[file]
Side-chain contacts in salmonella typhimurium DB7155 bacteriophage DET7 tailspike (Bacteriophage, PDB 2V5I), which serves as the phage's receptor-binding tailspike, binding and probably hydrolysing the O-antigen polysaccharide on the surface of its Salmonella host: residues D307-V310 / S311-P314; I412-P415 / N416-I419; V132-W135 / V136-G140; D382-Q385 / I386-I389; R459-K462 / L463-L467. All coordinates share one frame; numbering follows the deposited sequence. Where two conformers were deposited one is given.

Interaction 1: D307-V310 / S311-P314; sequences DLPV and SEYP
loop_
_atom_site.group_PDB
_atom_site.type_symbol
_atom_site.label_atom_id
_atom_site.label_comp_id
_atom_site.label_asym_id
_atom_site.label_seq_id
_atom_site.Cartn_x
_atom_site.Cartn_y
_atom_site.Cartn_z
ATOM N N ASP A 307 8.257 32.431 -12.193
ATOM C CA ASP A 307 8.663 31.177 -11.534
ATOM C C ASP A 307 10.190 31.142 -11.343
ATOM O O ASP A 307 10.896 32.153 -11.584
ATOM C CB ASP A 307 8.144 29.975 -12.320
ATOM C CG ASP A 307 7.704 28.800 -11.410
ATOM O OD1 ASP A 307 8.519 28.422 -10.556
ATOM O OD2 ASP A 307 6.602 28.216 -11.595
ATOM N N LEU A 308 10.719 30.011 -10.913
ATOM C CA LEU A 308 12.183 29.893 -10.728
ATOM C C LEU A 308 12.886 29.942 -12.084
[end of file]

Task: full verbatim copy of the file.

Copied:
Side-chain contacts in salmonella typhimurium DB7155 bacteriophage DET7 tailspike (Bacteriophage, PDB 2V5I), which serves as the phage's receptor-binding tailspike, binding and probably hydrolysing the O-antigen polysaccharide on the surface of its Salmonella host: residues D307-V310 / S311-P314; I412-P415 / N416-I419; V132-W135 / V136-G140; D382-Q385 / I386-I389; R459-K462 / L463-L467. All coordinates share one frame; numbering follows the deposited sequence. Where two conformers were deposited one is given.

Interaction 1: D307-V310 / S311-P314; sequences DLPV and SEYP
loop_
_atom_site.group_PDB
_atom_site.type_symbol
_atom_site.label_atom_id
_atom_site.label_comp_id
_atom_site.label_asym_id
_atom_site.label_seq_id
_atom_site.Cartn_x
_atom_site.Cartn_y
_atom_site.Cartn_z
ATOM N N ASP A 307 8.257 32.431 -12.193
ATOM C CA ASP A 307 8.663 31.177 -11.534
ATOM C C ASP A 307 10.190 31.142 -11.343
ATOM O O ASP A 307 10.896 32.153 -11.584
ATOM C CB ASP A 307 8.144 29.975 -12.320
ATOM C CG ASP A 307 7.704 28.800 -11.410
ATOM O OD1 ASP A 307 8.519 28.422 -10.556
ATOM O OD2 ASP A 307 6.602 28.216 -11.595
ATOM N N LEU A 308 10.719 30.011 -10.913
ATOM C CA LEU A 308 12.183 29.893 -10.728
ATOM C C LEU A 308 12.886 29.942 -12.084